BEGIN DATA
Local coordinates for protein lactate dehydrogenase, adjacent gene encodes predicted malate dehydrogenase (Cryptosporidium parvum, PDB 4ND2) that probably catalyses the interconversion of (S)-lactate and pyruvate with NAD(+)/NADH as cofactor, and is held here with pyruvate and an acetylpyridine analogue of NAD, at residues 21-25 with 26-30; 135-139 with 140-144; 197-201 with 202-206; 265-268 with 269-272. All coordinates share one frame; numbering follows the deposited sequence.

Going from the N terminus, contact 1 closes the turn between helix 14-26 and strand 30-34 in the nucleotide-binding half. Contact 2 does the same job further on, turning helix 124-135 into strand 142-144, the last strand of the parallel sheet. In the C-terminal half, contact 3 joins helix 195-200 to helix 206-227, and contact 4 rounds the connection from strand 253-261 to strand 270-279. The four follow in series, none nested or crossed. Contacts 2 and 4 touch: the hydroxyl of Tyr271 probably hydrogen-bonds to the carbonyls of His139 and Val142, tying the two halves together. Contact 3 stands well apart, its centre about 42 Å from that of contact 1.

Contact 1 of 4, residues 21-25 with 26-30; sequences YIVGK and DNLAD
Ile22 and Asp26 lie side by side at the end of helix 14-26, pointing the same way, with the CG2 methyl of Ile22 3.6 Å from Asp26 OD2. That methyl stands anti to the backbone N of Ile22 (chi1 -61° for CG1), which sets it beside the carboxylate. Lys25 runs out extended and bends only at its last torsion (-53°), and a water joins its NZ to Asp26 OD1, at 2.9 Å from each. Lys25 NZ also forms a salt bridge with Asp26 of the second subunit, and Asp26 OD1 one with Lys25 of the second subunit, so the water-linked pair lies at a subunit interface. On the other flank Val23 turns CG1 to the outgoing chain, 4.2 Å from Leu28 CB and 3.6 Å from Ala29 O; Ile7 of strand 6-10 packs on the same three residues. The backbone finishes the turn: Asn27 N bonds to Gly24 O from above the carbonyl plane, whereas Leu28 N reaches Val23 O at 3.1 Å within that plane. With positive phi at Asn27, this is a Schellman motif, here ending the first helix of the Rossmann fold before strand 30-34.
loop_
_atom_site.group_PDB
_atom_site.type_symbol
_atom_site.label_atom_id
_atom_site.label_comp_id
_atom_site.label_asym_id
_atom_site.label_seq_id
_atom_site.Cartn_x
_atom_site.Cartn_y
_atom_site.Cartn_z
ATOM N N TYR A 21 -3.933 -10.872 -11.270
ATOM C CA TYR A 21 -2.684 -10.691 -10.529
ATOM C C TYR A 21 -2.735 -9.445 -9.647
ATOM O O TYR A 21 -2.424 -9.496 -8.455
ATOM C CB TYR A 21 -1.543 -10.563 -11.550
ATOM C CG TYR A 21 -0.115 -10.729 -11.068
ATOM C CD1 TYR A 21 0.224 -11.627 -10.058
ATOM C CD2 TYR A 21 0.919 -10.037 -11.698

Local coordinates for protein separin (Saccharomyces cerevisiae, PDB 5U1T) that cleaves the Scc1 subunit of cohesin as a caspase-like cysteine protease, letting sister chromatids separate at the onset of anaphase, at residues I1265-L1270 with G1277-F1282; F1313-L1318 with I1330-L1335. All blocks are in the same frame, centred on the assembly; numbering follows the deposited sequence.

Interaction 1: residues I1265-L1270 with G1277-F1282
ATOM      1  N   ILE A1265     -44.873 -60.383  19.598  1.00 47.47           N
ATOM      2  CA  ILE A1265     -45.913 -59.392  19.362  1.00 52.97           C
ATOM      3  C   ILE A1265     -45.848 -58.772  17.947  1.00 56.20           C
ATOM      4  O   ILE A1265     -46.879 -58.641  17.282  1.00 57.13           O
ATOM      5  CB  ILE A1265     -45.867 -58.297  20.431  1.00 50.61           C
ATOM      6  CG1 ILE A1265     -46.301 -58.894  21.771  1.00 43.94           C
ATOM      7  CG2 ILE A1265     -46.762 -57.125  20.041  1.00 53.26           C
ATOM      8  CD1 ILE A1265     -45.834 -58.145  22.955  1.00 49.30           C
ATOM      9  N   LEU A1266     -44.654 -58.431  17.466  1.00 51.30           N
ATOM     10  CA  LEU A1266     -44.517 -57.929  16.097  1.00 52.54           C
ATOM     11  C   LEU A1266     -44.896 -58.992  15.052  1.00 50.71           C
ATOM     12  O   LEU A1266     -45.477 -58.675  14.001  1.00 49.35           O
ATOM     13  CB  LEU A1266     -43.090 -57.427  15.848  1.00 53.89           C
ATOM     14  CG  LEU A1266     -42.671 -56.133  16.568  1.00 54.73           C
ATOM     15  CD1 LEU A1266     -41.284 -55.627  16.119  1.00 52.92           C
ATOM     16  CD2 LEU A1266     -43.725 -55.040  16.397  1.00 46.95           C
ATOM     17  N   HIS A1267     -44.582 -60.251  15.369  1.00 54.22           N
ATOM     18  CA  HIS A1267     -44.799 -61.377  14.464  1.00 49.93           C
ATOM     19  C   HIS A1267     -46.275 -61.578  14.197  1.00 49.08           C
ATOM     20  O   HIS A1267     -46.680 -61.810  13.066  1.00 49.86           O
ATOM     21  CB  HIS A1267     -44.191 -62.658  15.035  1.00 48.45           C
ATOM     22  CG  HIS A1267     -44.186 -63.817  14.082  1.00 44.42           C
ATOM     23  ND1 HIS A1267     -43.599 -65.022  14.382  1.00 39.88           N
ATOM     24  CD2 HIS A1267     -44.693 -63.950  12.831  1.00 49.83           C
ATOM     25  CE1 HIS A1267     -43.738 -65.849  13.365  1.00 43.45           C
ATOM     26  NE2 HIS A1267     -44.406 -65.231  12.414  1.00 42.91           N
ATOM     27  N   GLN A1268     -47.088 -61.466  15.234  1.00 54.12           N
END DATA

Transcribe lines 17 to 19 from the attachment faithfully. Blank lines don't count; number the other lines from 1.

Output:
ATOM C C TYR A 21 -2.735 -9.445 -9.647
ATOM O O TYR A 21 -2.424 -9.496 -8.455
ATOM C CB TYR A 21 -1.543 -10.563 -11.550